Code Kingdoms, a London-based edtech startup, has launched a game that is designed to teach children how to code. The move follows Barclays' launch of Code Playground in January.
Children can work independently or in teams to build game levels, code new characters or explore the built-in worlds while aiming to defeat evil “Glitches”, the characters that seek to put bugs into code.
The game, which is designed to support the UK’s new national computing curriculum, is free to use in schools and should work across all platforms.
Founded by Ross Targett and Hugh Collins, who were selected to be part of the exclusive Entrepreneur First graduate accelerator programme, Code Kingdoms has already secured partnerships with BBC’s MakeItDigital campaign, Code Club and Teach First. The team has also already secured a total of £280,000 ($410,000) in seed funding from SparkLabs Global Ventures, EF (Entrepreneur First) AngelLab and Neon Adventures.
The founders hope the game will encourage students to pursue coding outside formal school lessons.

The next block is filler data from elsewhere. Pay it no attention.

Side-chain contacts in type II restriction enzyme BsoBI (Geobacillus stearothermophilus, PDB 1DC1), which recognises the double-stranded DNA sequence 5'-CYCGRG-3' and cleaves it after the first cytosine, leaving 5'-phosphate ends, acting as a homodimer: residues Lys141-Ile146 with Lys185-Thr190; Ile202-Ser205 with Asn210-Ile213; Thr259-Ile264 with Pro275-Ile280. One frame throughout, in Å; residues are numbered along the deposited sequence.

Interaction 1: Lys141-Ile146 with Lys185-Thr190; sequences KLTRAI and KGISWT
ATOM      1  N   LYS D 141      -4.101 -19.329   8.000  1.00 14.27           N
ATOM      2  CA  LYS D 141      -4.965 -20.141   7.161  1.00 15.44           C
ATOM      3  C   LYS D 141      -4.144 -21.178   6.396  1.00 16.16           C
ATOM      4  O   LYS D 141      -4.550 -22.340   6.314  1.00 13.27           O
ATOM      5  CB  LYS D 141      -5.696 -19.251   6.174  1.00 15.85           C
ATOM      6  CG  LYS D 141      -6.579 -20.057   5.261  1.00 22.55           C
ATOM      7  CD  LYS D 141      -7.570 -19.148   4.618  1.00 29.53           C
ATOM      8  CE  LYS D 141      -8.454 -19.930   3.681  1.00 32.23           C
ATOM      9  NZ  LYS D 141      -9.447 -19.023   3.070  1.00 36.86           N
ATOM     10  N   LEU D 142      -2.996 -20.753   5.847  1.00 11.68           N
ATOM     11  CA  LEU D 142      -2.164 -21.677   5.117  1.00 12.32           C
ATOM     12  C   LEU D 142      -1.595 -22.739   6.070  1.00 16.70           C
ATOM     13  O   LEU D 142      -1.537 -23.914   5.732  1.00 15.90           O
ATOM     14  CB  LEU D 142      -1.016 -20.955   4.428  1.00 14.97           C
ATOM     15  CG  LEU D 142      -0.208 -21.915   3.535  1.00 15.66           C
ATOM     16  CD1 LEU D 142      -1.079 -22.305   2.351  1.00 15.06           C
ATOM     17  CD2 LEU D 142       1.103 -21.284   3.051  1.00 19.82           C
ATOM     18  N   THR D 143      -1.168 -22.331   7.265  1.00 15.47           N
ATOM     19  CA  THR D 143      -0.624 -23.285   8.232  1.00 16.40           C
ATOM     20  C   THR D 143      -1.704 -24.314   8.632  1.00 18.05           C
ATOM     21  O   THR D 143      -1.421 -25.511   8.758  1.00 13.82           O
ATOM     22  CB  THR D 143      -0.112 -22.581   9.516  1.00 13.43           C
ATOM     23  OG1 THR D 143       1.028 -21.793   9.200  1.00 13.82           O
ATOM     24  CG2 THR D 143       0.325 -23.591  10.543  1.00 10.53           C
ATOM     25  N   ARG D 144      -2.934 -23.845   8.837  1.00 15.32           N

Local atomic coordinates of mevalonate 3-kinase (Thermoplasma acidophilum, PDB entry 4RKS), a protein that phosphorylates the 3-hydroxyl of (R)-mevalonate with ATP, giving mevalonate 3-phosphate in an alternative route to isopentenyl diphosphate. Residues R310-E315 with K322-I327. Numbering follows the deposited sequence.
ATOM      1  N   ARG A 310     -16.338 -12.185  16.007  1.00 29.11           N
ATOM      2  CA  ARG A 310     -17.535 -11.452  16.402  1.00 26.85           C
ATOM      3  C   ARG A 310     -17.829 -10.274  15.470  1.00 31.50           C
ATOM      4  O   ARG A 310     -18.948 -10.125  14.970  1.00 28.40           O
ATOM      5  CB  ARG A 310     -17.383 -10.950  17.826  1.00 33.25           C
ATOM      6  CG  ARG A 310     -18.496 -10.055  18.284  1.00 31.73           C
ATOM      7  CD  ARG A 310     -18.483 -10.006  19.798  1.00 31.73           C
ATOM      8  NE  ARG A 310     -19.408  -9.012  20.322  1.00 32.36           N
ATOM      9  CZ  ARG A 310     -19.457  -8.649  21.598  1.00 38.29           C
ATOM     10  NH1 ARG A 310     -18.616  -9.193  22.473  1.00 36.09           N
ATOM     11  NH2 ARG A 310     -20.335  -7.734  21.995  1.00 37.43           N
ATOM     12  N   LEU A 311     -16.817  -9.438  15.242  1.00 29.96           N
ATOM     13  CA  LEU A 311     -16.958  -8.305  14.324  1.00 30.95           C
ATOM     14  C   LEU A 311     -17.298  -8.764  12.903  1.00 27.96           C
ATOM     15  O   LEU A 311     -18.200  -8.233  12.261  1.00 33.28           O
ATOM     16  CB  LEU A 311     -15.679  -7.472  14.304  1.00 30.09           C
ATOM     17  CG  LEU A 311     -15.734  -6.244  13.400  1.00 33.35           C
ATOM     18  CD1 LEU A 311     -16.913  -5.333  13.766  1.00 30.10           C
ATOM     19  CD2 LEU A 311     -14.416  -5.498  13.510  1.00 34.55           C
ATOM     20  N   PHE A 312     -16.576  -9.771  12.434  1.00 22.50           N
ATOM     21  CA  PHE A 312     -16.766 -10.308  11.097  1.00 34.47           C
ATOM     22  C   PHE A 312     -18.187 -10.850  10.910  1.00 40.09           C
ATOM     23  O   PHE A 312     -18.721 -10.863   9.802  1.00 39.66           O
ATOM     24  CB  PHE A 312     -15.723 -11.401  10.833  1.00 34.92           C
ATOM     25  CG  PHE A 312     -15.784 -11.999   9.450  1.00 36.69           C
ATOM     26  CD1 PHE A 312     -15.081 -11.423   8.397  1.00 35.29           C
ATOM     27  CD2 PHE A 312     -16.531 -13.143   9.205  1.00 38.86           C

“We wanted to build something that would teach children a real programming language that they can use again elsewhere, while giving them something that they genuinely love to play, and keep coming back to play again and again," said Targett.
“We have spent a lot of time over the last year working with parents, teachers and most importantly children, to develop Code Kingdoms,” he added. “We already have 25,000 beta users, and we’ve been able to use their valuable feedback, as well as the input from the three thousand kids and teachers we have worked with directly over the last 12 months. Kids have even come into our office where they helped write small parts of the game’s source code.”
Peter Kemp, author of the secondary computing curriculum, said: “Code Kingdoms is a wonderful tool for teaching children how to program. The unique ability to switch between graphical and textual programming environments makes Code Kingdoms a great solution for teaching the new national curriculum."
A number of other companies are aiming to get children coding through games and courses, including Barclays, which launched its Code Playground initiative in January.
With the introduction of computing onto the National Curriculum this year, 24 percent of children say that the subject is their favourite. However, two in five parents don't want to help with homework, due to their own lack of knowledge in the area.
Children can build and share their kingdoms at www.codekingdoms.com
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